Admire Africa's iconic peak from afar or prepare for the trip of a lifetime.
This page covers three very different options all within the same broad area. But that’s where the similarity ends. One is the adventure of climbing Kilimanjaro. The others are the scenic delights of Western Kilimanjaro and the Arusha area.
The mountain towers an incredible 5km above the acacia-filled plains. Alluring glimpses of the magnificent snow-capped summit of Kilimanjaro from these plains contradicts its unique reality. Part of the fascination of the Kili climb is the mix of eco-climatic zones that you’ll hike though on your way to the summit. It begins with lush rainforest and then moves into montane forest, heath and moorland, alpine desert. And finally, bare snow and ice.
It’s been too many years since I climbed this peak, using the original Marangu Route. But during the intervening time, the number of routes, the duration of the climb and even the comfort levels are all aspects that you can now choose.
What remains the same, however, is the overwhelming sense of exhilaration and achievement at the summit. As well as the unique challenges of hiking at altitude with its attendant discomfort. Climbing Kilimanjaro is hard and your fitness levels are only one part of the challenge.
Nowadays there are at least six routes to choose from. The original and still popular Marangu Route is considered too busy for many. But it does offer hut accommodation, running water and the shortest route up, though we recommend the six-day version for better acclimatisation. The other routes all have fewer people, use camping gear instead of huts and are thus more of a wilderness experience. The scenic Machame Route climbs up the southwest of Mount Kilimanjaro. In parts, it is more challenging, but this is offset by the extra day taken on the climb. The Rongai Route – from the north-east – is also scenic and possibly the easiest route taking five or six days. The Umbwe route is not often used by commercial operators, even though it is possibly the most scenic, as it is very steep in parts and some rock climbing is needed towards the end. Finally the Lemosho and Londorossi routes are eight day hikes which allow for longer acclimatisation.
You can choose the length of the climb. Whether to do the climb over five or six days (Marangu and Rongai routes), six or seven days (Machame route) or the longer Lemosho route.
The extra day is spent acclimatising on the mountain, doing a longish walk, but not gaining much more altitude. It should help with achieving the summit, and with having a more pleasant final climb experience. But there are no guarantees. It is just improving your odds. And can also choose the level of comfort you want for the tour. For example, you can choose to hire state-of-the-art sleeping bags, opt for a better food experience, take a satellite phone, or have extra mountaineering insurance. Choose to go with a reputable operator (such as we use). This is not something to try to do on the cheap! It is the case that you get what you pay for. (Do you really want to be cold and miserable in a sub-standard tent just to save a little money.)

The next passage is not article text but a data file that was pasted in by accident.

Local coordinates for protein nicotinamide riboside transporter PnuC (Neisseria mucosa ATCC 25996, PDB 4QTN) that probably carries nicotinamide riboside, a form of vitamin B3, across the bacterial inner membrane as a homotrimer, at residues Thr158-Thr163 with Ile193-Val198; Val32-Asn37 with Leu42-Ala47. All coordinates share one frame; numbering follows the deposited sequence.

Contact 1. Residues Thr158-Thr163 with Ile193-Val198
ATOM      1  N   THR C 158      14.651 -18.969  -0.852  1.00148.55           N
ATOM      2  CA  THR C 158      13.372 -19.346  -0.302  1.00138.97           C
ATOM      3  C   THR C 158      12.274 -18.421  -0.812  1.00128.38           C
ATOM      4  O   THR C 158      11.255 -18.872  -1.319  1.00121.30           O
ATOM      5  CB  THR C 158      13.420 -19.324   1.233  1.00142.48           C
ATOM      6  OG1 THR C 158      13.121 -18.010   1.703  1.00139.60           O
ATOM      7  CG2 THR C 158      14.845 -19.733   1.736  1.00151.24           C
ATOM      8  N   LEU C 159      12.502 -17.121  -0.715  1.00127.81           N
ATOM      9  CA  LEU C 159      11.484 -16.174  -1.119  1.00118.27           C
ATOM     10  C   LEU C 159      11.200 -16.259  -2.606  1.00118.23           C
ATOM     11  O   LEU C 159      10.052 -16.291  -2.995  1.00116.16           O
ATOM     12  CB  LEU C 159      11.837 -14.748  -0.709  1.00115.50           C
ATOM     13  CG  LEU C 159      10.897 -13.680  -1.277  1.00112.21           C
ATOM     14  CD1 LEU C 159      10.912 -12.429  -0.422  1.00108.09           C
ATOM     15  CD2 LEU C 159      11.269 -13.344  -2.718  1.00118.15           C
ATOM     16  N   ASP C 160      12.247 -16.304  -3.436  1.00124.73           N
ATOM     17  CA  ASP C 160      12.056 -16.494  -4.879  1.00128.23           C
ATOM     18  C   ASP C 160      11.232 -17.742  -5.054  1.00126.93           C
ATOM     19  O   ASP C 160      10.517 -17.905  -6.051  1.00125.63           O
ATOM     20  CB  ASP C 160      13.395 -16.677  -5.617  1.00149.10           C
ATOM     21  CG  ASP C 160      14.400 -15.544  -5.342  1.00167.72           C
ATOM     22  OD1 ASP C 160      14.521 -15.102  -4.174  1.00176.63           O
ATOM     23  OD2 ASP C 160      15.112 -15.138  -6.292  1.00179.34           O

We book the actual hike with a night at the base so a six-day hike is a seven night itinerary. As there are so many options, we don’t show a sample hike on this website but let us know what you want, and we’ll send you an itinerary. Kilimanjaro climbers should be fit and well exercised. The best months for the climb are July to September (cold but dry) and January to mid-March (clearer and warmer).
Close by lies Arusha, a bustling town in the foothills of Mount Meru. Arusha is the starting point for many Tanzania safaris, being close to Kilimanjaro International Airport about 40km to the east. Depending on your flight connections you may need to stay overnight near Arusha, either at the start or end of your safari. Popular Arusha hotels include Serena Mountain Village, Mount Meru Game Lodge, Arusha Coffee Lodge and other coffee plantations. Ten minutes drive from Arusha is the Lake Duluti Lodge on a scenic crater lake. These country lodges often have several activities or excursions on offer from coffee tours, to guided hikes in the nearby small but scenic Arusha National Park.
Those who prefer to gaze up at the icy dome of Kilimanjaro from afar can admire the mountain across the plains of Western Kilimanjaro. This is an exclusive game concession of floodplains, hills and acacia woodland. Here you will find plenty of elephant and interesting antelope such as lesser kudu. It is just across the border from Amboseli National Park in Kenya, but it is a much less commercial experience. The interaction with local people is a more authentic experience. Plus, as you are outside national park restrictions, you can take guided walks and enjoy night game drives, which might even yield sightings such as striped hyena.
Good lodges include Shu’mata Camp and Kambi Ya Tembo.
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Arusha Coffee Lodge is an excellent luxury accommodation option for the start or end of a trip. I really liked the standard rooms (very spacious with a split level design which nicely separates the sitting area. )To be honest, I preferred the Planation rooms to the Planation suites (as I wasn't convinced by the glass screen in the suites. However the suite bathrooms were very airy and airy and some people may prefer them. Suites also good for families.
Food was of a very high standard with an elegant dining room. But it also does outside guests for dinner and tour groups for lunch. I think lunch could get very busy in peak season but I think most overnight guests would be on their way to their first game reserve by then.
Not much to be honest! The Shanga craftspeople were quite keen (ardent) when you visited about buying something. I don’t think they need to do that as most people will probably buy something at the shop anything so no need to do a hard sell.